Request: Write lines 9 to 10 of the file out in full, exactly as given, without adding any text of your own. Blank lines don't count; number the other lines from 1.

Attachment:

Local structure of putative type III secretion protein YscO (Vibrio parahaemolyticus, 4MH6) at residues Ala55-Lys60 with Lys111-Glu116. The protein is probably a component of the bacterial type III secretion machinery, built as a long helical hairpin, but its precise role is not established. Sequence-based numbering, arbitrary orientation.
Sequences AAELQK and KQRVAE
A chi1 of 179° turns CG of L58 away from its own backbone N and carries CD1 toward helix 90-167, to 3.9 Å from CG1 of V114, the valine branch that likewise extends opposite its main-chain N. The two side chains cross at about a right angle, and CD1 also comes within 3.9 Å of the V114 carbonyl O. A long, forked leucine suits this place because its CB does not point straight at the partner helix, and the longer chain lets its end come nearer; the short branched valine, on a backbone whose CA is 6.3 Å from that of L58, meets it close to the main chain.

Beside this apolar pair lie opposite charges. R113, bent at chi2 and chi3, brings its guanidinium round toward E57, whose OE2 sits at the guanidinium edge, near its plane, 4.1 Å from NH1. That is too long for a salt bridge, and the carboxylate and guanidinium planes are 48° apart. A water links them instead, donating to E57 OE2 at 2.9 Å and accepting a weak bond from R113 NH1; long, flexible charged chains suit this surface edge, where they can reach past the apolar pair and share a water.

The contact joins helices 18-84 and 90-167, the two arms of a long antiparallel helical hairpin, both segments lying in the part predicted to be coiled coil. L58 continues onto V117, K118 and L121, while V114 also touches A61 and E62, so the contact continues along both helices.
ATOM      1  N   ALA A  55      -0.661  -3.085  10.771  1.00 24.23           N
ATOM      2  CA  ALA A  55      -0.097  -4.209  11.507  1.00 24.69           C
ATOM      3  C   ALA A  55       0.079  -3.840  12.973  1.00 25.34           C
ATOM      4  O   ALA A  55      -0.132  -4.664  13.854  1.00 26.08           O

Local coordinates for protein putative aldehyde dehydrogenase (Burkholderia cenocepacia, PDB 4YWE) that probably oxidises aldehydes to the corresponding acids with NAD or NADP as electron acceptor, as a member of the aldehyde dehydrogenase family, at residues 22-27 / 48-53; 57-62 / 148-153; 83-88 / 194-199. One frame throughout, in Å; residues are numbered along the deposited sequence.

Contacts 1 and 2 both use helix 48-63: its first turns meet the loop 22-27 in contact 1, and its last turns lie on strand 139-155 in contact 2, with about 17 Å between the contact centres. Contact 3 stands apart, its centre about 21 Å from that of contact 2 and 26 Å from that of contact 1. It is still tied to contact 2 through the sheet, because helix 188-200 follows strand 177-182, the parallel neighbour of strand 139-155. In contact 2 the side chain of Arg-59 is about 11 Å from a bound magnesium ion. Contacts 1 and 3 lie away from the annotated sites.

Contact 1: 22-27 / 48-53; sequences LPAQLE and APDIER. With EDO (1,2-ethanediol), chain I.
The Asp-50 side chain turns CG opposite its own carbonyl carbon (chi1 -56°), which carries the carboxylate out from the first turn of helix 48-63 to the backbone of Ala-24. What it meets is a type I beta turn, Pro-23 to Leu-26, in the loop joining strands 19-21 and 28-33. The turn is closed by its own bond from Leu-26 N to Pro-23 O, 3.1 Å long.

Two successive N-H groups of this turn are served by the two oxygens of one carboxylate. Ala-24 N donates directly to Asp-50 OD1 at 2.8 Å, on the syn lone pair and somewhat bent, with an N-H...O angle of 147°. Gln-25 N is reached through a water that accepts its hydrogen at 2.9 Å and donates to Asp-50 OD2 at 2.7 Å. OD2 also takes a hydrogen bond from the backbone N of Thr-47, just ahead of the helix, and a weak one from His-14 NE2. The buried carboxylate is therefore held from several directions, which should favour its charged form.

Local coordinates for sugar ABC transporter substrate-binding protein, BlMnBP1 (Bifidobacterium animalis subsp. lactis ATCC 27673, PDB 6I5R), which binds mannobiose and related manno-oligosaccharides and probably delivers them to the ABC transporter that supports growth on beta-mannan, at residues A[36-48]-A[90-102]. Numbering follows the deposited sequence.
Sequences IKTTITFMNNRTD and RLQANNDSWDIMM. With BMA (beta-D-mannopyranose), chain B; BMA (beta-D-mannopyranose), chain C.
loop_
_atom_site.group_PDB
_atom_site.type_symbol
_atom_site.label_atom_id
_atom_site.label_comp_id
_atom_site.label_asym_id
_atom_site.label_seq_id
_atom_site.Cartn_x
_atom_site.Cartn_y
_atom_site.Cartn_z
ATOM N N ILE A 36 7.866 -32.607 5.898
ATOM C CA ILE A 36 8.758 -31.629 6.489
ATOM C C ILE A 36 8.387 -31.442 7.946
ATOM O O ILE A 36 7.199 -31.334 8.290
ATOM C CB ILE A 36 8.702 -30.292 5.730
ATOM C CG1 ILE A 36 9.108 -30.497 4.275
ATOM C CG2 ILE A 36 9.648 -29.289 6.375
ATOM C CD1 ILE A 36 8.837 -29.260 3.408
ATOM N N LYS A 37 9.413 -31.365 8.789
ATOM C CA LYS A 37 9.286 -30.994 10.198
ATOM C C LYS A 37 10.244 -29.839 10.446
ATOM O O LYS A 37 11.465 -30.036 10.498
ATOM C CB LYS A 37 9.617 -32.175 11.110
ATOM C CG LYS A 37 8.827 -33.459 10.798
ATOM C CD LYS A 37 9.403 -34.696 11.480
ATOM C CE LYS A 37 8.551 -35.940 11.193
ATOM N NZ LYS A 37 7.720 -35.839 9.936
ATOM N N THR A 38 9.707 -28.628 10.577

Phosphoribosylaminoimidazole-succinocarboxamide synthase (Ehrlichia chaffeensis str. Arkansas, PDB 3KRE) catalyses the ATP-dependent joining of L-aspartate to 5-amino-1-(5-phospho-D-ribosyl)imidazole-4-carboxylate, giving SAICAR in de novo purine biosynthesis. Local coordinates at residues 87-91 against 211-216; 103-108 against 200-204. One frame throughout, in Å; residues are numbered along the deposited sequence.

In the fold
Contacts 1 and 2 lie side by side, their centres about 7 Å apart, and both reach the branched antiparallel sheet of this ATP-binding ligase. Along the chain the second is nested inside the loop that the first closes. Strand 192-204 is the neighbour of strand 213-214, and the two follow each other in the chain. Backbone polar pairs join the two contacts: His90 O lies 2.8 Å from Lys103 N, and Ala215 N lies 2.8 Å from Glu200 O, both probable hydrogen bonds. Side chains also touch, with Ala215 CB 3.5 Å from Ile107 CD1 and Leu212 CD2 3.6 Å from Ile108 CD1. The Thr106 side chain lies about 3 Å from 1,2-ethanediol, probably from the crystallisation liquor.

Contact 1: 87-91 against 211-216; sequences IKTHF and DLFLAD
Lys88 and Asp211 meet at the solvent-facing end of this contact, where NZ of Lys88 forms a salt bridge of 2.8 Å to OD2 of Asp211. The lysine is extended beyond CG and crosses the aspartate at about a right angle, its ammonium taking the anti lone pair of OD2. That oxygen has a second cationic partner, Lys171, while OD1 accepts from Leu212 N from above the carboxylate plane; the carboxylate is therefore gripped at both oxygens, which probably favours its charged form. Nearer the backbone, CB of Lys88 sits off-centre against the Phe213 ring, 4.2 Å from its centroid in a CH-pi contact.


ATOM      4  O   ALA A  55      -0.132  -4.664  13.854  1.00 26.08           O

Local coordinates for protein putative aldehyde dehydrogenase (Burkholderia cenocepacia, PDB 4YWE) that probably oxidises aldehydes to the corresponding acids with NAD or NADP as electron acceptor, as a member of the aldehyde dehydrogenase family, at residues 22-27 / 48-53; 57-62 / 148-153; 83-88 / 194-199. One frame throughout, in Å; residues are numbered along the deposited sequence.